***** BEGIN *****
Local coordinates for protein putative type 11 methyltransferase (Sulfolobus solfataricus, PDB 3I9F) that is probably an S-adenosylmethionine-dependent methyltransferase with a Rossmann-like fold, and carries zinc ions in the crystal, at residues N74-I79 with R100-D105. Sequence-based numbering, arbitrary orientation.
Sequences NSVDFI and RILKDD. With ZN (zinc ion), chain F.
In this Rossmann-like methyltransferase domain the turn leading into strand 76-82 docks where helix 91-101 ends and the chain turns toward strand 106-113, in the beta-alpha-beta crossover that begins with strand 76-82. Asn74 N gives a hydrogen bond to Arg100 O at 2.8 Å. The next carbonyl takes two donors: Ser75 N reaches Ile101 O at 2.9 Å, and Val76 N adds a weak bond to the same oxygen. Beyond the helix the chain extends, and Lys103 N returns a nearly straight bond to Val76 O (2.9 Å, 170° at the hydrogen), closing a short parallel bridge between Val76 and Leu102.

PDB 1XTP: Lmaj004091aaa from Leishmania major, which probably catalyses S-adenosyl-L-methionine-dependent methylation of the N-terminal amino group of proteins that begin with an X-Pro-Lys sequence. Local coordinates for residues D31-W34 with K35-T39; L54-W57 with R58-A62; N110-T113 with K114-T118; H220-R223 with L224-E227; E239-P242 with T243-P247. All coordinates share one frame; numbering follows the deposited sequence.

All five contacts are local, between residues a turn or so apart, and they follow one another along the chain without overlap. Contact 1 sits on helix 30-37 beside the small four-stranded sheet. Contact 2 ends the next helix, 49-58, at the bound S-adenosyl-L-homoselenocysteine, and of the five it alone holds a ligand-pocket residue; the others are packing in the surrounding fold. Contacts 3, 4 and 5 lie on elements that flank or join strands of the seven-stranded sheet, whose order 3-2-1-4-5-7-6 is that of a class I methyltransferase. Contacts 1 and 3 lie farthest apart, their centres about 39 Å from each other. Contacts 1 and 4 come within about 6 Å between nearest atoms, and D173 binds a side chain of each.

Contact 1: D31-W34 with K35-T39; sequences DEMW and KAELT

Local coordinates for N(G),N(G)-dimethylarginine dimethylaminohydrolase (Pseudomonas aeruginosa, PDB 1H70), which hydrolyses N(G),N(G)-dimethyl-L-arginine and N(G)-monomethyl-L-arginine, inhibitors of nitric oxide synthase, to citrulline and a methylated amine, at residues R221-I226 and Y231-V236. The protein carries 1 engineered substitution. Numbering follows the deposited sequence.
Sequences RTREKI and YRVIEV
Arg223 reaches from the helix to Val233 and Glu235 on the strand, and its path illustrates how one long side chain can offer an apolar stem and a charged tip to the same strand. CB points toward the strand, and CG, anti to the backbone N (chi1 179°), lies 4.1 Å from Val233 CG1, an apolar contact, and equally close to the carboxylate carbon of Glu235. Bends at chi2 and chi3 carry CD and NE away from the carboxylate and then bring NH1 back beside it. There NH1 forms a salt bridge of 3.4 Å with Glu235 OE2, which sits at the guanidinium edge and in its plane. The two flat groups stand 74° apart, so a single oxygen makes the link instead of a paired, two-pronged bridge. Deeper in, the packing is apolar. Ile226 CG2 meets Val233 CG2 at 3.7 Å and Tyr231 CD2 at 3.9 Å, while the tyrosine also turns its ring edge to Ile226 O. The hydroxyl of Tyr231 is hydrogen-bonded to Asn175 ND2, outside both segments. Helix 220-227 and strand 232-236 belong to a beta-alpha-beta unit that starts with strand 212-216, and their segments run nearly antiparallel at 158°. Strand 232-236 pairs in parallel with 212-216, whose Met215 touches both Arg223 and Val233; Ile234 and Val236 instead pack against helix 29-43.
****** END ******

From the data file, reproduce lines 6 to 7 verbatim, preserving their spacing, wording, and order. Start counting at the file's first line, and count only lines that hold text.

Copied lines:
Contact 1: D31-W34 with K35-T39; sequences DEMW and KAELT

Local coordinates for N(G),N(G)-dimethylarginine dimethylaminohydrolase (Pseudomonas aeruginosa, PDB 1H70), which hydrolyses N(G),N(G)-dimethyl-L-arginine and N(G)-monomethyl-L-arginine, inhibitors of nitric oxide synthase, to citrulline and a methylated amine, at residues R221-I226 and Y231-V236. The protein carries 1 engineered substitution. Numbering follows the deposited sequence.